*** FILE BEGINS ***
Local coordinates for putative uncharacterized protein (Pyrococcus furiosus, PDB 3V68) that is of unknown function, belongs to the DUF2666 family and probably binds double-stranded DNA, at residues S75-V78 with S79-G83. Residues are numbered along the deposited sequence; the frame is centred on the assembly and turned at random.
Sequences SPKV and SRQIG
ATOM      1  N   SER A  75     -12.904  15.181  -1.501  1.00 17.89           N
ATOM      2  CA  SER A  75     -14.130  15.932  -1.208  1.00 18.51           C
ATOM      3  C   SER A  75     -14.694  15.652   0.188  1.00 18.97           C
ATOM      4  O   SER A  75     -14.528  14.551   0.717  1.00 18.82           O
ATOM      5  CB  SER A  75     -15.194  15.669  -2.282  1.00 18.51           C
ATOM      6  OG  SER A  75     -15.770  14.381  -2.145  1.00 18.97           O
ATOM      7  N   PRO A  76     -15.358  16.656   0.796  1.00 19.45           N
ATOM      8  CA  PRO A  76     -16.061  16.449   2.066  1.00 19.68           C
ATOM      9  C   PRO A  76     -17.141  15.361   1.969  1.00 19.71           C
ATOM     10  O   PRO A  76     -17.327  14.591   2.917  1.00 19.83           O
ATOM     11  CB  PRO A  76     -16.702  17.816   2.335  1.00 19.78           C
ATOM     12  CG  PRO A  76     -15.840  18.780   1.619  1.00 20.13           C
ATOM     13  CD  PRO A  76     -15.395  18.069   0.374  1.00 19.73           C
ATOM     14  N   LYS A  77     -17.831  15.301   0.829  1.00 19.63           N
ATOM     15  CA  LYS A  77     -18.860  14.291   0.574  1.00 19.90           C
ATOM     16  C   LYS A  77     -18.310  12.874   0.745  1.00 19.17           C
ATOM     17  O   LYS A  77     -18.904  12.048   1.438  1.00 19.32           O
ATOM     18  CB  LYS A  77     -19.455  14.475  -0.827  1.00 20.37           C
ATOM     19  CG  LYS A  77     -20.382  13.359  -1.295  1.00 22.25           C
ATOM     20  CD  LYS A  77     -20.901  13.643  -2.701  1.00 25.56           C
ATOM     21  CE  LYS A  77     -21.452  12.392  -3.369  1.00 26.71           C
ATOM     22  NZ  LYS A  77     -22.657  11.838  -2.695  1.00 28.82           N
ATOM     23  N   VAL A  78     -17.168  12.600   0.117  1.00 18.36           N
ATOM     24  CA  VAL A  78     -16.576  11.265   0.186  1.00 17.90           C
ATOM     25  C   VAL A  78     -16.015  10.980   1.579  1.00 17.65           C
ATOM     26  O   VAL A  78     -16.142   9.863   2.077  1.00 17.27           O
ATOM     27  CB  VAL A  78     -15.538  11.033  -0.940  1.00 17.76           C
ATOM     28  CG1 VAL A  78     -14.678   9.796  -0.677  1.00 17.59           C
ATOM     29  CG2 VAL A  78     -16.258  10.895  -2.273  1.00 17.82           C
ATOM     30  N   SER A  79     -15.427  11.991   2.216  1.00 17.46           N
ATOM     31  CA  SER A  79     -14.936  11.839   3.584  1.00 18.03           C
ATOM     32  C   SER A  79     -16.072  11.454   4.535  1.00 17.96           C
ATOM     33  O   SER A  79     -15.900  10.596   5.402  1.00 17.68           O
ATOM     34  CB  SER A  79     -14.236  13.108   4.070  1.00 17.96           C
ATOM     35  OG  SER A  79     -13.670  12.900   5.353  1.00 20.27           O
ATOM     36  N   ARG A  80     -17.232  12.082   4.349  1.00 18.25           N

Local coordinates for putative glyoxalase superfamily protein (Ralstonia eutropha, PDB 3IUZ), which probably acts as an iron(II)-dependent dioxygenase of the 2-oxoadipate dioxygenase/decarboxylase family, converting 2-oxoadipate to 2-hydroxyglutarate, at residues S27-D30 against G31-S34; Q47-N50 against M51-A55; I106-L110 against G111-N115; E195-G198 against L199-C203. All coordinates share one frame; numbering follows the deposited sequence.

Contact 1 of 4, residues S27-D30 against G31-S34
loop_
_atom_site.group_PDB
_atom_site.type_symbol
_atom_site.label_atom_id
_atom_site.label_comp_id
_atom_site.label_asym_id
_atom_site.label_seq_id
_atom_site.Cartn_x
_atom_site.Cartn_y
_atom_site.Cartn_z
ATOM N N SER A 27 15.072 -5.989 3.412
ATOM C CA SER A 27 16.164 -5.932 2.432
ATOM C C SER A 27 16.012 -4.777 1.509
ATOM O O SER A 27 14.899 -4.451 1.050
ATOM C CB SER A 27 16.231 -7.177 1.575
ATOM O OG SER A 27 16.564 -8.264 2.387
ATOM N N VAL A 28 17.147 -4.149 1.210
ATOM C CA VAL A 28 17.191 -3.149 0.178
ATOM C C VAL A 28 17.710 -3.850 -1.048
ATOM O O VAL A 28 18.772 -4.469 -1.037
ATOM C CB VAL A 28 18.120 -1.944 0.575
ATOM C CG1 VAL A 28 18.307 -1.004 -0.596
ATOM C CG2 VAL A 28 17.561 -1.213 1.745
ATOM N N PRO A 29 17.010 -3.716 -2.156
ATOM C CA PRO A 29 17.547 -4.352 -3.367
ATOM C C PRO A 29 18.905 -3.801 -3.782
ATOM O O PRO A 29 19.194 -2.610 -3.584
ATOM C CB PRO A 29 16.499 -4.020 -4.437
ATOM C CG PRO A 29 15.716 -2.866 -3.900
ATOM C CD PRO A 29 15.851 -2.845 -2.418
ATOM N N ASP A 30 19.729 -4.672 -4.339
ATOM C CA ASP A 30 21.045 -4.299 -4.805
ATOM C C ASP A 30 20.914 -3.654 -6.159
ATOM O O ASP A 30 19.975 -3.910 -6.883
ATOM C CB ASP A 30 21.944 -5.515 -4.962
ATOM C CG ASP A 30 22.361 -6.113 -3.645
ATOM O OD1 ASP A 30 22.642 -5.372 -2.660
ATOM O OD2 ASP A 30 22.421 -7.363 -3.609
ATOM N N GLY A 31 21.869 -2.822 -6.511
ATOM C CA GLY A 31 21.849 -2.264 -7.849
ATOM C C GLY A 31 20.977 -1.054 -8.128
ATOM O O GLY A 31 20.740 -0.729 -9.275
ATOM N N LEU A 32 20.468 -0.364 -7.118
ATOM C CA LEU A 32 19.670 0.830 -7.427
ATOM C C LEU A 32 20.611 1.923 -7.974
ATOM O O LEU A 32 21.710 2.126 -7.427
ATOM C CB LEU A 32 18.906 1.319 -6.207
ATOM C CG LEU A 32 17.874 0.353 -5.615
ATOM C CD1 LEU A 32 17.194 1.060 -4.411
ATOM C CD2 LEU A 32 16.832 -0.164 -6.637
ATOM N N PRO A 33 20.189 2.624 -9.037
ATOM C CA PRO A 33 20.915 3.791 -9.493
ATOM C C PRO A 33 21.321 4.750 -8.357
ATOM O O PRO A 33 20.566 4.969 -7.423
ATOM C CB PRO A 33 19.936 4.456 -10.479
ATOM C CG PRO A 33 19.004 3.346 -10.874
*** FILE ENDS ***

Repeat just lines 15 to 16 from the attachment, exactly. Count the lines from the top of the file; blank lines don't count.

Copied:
ATOM     13  CD  PRO A  76     -15.395  18.069   0.374  1.00 19.73           C
ATOM     14  N   LYS A  77     -17.831  15.301   0.829  1.00 19.63           N